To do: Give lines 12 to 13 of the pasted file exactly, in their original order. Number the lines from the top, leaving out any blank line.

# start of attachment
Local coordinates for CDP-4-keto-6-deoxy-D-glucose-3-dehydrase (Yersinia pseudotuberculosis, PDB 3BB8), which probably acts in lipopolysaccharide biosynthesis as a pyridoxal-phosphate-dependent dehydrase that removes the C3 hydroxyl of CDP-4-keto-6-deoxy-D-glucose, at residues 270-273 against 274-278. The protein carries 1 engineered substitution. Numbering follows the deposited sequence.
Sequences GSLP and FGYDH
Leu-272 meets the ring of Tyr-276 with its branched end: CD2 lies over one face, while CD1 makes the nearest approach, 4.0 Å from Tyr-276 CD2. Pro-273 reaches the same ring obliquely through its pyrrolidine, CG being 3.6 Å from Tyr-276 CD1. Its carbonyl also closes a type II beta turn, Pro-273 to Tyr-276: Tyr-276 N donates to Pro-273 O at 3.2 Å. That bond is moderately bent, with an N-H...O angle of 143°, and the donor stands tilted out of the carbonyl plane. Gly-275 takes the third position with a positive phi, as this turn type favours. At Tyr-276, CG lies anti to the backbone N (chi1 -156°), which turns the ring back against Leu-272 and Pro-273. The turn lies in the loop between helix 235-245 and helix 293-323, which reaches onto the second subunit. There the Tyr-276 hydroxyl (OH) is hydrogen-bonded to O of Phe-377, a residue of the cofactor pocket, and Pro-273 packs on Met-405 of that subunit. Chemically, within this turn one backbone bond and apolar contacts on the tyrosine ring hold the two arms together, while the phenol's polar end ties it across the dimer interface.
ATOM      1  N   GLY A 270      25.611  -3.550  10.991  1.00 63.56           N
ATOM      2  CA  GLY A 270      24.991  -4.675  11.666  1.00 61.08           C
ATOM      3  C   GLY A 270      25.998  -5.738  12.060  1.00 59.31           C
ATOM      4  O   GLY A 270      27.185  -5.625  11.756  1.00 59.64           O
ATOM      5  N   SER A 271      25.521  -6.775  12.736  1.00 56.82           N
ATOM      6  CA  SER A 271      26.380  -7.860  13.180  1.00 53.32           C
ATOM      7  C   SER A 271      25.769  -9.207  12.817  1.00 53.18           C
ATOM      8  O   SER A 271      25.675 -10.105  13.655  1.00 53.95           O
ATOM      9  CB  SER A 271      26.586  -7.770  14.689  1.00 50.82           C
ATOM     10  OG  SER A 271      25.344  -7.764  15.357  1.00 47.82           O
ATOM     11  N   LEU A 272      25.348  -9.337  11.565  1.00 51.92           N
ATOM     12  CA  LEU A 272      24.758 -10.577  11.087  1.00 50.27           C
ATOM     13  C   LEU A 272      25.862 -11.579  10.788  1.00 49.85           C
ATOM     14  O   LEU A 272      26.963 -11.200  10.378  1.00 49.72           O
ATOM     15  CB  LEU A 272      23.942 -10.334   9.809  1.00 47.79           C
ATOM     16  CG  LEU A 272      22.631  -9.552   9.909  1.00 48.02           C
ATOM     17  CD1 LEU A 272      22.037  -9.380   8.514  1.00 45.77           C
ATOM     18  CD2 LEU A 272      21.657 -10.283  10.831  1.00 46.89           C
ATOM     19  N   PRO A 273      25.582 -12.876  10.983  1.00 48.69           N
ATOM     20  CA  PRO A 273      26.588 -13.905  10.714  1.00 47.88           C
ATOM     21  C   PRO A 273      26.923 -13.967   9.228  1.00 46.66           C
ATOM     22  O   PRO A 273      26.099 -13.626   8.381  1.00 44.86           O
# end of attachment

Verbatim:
ATOM      9  CB  SER A 271      26.586  -7.770  14.689  1.00 50.82           C
ATOM     10  OG  SER A 271      25.344  -7.764  15.357  1.00 47.82           O